All that said, though, the old, expensive way of journalism at least ensured that a number of people felt responsible for making sure that one's work was sound. That increased the chances that dishonesty would be noticed and caught. (For years I have been saying that blogs' substitute for an editorial apparatus was the wisdom of crowds—all those eagle-eyed readers would catch any mistake. Lehrer's story disproved this completely: Many of his corner-cutting moves were made years ago, yet no one noticed them until the pile-on began.)

Personally, on most days, I would rather write a blog post than deal with the gooey tide I've described above. On most days, I like the aloneness of blogging—that feeling that I'm on my own out here, speaking directly to you. Because it is not a collaboration or corporate product, what you read here strikes me as more honest (this is me, my virtues and flaws and prejudices, unmediated). You should enjoy the blogs you read without a feeling that you should be reading Time magazine instead (really, it's not as if this masterpiece of serious journalism puts blogs to shame).

Just remember the difference: Bloggers are either unpaid or underpaid, working fast, with little or no editorial support. What we do is not that same as what gets done by people who have time, and help. Because traditional journalism is expensive while bloggers are cheap, publishers love to blur the distinction. You, the reader, should not let them.

I'm back here at Mind Matters after some time off to recharge and get some perspective on blogging in general and this blog in particular. Stay tuned.

Follow me on Twitter: @davidberreby

Trusting your instincts is lazy: Poker pro Liv Boeree on Big Think Edge

International poker champion Liv Boeree teaches decision-making for Big Think Edge.

Big Think Edge
  • Learn to make decisions with the clarity of a World Series Poker Champion.
  • Liv Boeree teaches analytical thinking for Big Think Edge.
  • Subscribe to Big Think Edge before we launch on March 30 to get 20% off monthly and annual memberships.
Keep reading Show less

Scientists reactivate cells from 28,000-year-old woolly mammoth

"I was so moved when I saw the cells stir," said 90-year-old study co-author Akira Iritani. "I'd been hoping for this for 20 years."

Yamagata et al.
Surprising Science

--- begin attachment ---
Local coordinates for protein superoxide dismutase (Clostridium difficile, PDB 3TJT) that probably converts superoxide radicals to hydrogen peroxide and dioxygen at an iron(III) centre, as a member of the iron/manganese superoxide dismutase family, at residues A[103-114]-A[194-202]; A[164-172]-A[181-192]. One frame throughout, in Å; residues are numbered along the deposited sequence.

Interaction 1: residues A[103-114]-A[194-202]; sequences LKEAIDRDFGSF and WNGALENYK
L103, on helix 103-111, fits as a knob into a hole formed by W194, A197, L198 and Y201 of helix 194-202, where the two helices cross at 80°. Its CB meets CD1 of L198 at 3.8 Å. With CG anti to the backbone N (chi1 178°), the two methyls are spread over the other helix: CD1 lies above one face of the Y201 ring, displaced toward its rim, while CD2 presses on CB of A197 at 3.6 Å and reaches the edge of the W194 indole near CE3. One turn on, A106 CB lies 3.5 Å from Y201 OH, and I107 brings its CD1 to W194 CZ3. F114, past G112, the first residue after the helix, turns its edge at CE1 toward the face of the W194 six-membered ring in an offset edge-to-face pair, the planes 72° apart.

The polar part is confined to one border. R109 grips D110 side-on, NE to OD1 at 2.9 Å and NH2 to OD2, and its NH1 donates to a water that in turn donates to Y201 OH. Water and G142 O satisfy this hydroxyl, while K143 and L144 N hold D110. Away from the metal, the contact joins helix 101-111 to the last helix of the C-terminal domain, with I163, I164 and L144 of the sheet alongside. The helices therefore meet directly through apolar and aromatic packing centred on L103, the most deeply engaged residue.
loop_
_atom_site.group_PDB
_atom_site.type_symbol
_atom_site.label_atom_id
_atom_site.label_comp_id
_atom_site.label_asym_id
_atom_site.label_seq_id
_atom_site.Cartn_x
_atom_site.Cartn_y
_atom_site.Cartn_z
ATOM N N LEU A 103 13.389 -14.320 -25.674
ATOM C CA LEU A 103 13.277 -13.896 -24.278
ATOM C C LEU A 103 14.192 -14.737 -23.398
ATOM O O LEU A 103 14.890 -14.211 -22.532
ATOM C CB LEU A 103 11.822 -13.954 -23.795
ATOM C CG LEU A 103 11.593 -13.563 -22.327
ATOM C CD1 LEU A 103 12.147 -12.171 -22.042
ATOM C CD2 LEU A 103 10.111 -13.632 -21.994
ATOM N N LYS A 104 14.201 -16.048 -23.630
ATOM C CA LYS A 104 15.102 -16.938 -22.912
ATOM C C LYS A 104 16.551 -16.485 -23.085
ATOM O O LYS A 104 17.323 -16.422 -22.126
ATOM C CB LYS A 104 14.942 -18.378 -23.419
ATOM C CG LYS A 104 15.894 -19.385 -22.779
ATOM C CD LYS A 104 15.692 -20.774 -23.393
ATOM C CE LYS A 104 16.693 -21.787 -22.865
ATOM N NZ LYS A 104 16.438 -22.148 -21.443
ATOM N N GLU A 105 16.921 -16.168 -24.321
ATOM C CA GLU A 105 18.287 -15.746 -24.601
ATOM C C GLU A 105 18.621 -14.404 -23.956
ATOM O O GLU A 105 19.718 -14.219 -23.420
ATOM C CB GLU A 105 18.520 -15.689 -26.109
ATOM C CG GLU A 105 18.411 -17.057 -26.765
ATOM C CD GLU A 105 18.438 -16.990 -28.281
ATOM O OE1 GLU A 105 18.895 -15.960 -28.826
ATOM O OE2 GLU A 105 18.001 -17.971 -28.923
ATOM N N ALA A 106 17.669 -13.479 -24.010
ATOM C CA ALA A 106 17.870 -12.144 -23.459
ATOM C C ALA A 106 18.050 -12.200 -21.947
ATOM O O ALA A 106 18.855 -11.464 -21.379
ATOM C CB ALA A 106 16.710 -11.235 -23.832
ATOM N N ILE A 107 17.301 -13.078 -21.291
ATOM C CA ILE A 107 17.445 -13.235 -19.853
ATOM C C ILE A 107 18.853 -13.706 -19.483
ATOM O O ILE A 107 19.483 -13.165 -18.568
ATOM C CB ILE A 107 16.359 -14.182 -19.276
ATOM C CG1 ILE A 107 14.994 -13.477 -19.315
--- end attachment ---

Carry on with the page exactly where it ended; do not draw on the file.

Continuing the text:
• The team managed to stimulate nucleus-like structures to perform some biological processes, but not cell division.
  • Unless better technology and DNA samples emerge in the future, it's unlikely that scientists will be able to clone a woolly mammoth.
  • Still, studying the DNA of woolly mammoths provides valuable insights into the genetic adaptations that allowed them to survive in unique environments.
Keep reading Show less

Here's when machines will take your job, as predicted by A.I. gurus

An MIT study predicts when artificial intelligence will take over for humans in different occupations.

Photo credit: YOSHIKAZU TSUNO / AFP / Getty Images
Surprising Science

While technology develops at exponential speed, transforming how we go about our everyday tasks and extending our lives, it also offers much to worry about. In particular, many top minds think that automation will cost humans their employment, with up to 47% of all jobs gone in the next 25 years. And chances are, this number could be even higher and the massive job loss will come earlier.

Keep reading Show less

Horseshoe crabs are captured for their blue blood. That practice will soon be over.

The blood of horseshoe crabs is harvested on a massive scale in order to retrieve a cell critical to medical research. However, recent innovations might make this practice obsolete.

An Atlantic horseshoe crab in an aquarium. Photo: Domdomegg via Wikimedia Commons.
Surprising Science
  • Horseshoe crabs' blue blood is so valuable that a quart of it can be sold for $15,000.
  • This is because it contains a molecule that is crucial to the medical research community.
  • Today, however, new innovations have resulted in a synthetic substitute that may end the practice of farming horseshoe crabs for their blood.
Keep reading Show less